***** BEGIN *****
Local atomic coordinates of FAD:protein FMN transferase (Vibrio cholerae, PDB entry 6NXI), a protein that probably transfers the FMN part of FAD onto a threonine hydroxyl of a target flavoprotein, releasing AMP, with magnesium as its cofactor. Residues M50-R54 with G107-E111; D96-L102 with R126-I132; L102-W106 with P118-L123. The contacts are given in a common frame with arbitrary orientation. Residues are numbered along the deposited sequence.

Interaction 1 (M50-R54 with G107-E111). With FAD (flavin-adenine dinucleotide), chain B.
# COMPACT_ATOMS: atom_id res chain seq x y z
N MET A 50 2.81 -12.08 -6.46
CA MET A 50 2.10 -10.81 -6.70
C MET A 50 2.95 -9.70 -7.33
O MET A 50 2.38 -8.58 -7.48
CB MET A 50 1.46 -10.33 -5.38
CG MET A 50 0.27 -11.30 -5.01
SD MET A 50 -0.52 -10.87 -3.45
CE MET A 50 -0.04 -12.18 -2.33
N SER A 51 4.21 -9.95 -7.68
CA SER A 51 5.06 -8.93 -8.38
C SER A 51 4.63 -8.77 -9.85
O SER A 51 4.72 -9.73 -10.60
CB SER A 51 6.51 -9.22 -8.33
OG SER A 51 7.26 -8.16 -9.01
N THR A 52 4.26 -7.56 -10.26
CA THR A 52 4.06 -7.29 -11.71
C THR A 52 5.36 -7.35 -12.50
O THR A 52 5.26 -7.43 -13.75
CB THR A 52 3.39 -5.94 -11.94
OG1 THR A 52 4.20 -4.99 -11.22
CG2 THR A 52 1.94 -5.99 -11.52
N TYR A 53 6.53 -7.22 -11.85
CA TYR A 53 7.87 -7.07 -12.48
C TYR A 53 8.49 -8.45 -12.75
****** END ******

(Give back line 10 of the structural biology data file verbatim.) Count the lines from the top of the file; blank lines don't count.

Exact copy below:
SD MET A 50 -0.52 -10.87 -3.45